Overgeneralization is in distance based classifiers also prevented by restricting the parameter space, i.e. the number of hidden nodes/layers or the regularization parameter $C$ in an SVM.

Answers to your questions

So the answer to your first question is generally no. Robustness to outliers is orthogonal to whether a type of classifier is prone to overfitting. The exception to this conclusion is if an outlier lies 'lightyears' away and it completely dominates the distance function. In that really rare case, robustness will deteriorate by that extreme observation.

As to your second question. Classifiers with well-restricted parameter spaces tend to generalize better from their training set to a test set. The fraction of extreme observations in the training set determines whether the distance based classifiers be led astray during training. For non-parametric classifiers, the fraction of extreme observations can be much larger before model performance begins to decay. Hence, nonparametric classifiers are much more robust to outliers.

Also for your second question, it's the underlying assumptions of a classifier that determine whether it's sensitive to outliers - not how strongly its parameter space is regularized. It remains a power-struggle between classifier flexibility whether one lonely outlier 'lightyears away' can chiefly determine the distance function used during training. Hence, I argue a generally 'no' to your second question.

  • 1
    $\begingroup$ Thanks, I like much about this answer, but there is an aspect of overfitting that I think still went unanswered. You mention "Overfitting generally happens between classes" but one could also consider outliers as examples of data points that come from the wrong class. Moreover, you discuss noise in the context of robustness to outliers, but noise can also drive overfitting: "[From Wikipedia] The essence of overfitting is to have unknowingly extracted some of the residual variation (i.e. the noise) as if that variation represented underlying model structure" (see more context on the OP) $\endgroup$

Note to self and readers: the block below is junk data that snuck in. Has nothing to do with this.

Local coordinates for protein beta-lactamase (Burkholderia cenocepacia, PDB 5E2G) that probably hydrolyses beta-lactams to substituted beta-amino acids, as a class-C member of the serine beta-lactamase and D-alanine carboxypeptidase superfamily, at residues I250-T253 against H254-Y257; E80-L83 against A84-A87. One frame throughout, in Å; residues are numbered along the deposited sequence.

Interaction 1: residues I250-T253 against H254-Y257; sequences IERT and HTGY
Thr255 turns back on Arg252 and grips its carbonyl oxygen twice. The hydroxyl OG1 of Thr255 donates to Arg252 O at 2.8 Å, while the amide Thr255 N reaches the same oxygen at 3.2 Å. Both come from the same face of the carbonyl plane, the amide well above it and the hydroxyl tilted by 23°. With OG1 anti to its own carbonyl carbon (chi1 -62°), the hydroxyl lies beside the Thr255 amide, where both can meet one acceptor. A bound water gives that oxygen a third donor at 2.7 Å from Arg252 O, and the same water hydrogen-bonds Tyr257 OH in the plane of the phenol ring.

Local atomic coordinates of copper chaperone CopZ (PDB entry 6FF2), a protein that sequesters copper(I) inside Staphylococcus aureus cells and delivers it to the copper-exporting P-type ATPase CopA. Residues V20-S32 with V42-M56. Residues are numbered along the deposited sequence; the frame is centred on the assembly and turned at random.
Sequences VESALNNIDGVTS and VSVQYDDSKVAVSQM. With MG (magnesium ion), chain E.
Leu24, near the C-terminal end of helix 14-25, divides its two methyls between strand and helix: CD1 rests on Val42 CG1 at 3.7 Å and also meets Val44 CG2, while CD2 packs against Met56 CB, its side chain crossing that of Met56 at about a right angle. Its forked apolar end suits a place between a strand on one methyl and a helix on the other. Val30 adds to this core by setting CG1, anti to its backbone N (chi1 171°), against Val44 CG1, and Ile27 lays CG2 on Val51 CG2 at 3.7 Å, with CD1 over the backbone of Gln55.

– Josh
    Jul 22 '20 at 15:16
  • $\begingroup$ See extensions in text and my modified conclusions. I enjoy such an analytic discussion. $\endgroup$ Jul 22 '20 at 23:18
  • $\begingroup$ Thanks. "Hence, nonparametric classifiers are much more robust to outliers." I'm not sure if you can make this type of broad generalization. A Gaussian process is often considered non-parametric (its ability to interpolate the data grows with the data), and I think if I use, say, a linear GP kernel (linear covariance function), you are still fitting data to a Normal distribution on a linear model that is more sensitive to outliers than, say, a parametric linear regression with a Laplace (fatter tails) distribution. No? $\endgroup$
    – Josh
    Jul 23 '20 at 4:22
  • $\begingroup$ A with regards to nonparametric classifiers, the salt-and-pepper noise is commonly removed by a 3 x 3 median filter by convolution. Hence, there the (nonparametric) histogram based technique has found its way. It is true, however, that using the L1-norm as a fit criterion does not suffer from increasing influence of an extreme value. $\endgroup$ Jul 23 '20 at 5:59

There is a lot of things to influence the outliers, if the model is overfitting then it will learn specific details of data including noise data points like outliers. But it's not necessarily that if model not robust to outliers then it's overfitting, there is models is sensitive to outliers.


Per Wikipedia on contraposition to quote:

In logic and mathematics, contraposition refers to the inference of going from a conditional statement into its logically equivalent contrapositive, and an associated proof method known as proof by contraposition.[1] The contrapositive of a statement has its antecedent and consequent inverted and flipped. For instance, the contrapositive of the conditional statement "If it is raining, then I wear my coat" is the statement "If I don't wear my coat, then it isn't raining."...The law of contraposition says that a conditional statement is true if, and only if, its contrapositive is true.[3]

So, on the slightly reworded question: Is a model that does not overfit easily than one that does, necessarily implied more robustness to outliers, the contraposition is, as 'not more' is 'equal or less': Does equal or less robustness necessarily follow from a model that overfits easily than one that does not?

To assist in the answer, take the case of Least Absolute Deviation regression which is known for its robustness. It also curious in the case of estimation of single parameter, it reduces to a median estimate as opposed to the mean (which is highly susceptible to outliers as it incorporates all the data). So, the mean can be viewed as 'overfitting' but in samples, the mean and median can be close due to a balancing of large positives and negative values.

Per the 'if and only if standard' placed on the veracity of the councontrapositive, necessarily less robustness does not follow from a model that overfits easily than one that does not, so my answer is no.